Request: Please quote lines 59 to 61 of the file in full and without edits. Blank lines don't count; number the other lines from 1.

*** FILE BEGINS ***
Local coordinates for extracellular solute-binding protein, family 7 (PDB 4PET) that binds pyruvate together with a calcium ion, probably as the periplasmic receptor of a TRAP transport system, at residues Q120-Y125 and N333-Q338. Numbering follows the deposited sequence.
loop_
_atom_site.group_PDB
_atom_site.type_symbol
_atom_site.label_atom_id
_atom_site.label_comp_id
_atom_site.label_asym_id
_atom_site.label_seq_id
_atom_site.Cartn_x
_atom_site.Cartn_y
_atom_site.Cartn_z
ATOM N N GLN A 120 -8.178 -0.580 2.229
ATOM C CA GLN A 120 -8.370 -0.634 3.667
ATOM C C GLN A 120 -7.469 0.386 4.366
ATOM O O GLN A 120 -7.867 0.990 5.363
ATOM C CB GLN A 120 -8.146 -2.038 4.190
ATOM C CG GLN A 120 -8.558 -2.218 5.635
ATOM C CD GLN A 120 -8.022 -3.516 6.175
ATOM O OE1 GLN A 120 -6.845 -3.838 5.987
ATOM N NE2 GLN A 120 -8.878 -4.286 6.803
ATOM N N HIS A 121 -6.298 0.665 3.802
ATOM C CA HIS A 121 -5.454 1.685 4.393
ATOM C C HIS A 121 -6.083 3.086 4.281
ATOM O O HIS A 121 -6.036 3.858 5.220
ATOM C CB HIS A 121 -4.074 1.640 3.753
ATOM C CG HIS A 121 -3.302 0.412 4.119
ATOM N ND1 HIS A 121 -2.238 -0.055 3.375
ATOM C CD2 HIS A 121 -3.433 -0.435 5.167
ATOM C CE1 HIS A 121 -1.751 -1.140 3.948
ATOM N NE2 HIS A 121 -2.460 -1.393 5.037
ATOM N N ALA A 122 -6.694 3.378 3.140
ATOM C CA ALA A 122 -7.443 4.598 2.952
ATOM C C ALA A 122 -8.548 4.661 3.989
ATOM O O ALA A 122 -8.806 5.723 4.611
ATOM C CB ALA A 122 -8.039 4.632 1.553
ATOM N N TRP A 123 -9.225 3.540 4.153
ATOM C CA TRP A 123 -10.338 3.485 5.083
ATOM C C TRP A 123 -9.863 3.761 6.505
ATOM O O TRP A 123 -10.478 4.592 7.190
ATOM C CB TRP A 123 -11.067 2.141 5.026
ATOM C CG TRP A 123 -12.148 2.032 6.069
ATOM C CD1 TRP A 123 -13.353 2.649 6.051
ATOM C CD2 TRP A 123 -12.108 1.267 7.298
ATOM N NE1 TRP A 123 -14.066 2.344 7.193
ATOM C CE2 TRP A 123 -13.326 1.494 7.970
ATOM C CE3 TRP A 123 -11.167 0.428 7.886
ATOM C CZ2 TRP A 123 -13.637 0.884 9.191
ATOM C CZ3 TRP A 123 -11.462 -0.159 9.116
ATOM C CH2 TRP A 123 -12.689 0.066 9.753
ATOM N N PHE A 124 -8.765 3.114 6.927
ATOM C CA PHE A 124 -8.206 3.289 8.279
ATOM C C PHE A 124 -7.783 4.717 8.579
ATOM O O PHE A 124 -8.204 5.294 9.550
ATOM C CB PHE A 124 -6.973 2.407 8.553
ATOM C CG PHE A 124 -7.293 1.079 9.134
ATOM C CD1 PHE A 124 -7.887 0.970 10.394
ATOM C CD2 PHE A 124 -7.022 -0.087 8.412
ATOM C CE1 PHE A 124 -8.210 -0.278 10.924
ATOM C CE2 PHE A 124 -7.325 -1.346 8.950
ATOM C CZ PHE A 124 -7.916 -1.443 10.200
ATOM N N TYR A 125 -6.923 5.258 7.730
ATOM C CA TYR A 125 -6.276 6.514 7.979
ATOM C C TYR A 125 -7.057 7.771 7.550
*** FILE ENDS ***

ATOM C CE2 PHE A 124 -7.325 -1.346 8.950
ATOM C CZ PHE A 124 -7.916 -1.443 10.200
ATOM N N TYR A 125 -6.923 5.258 7.730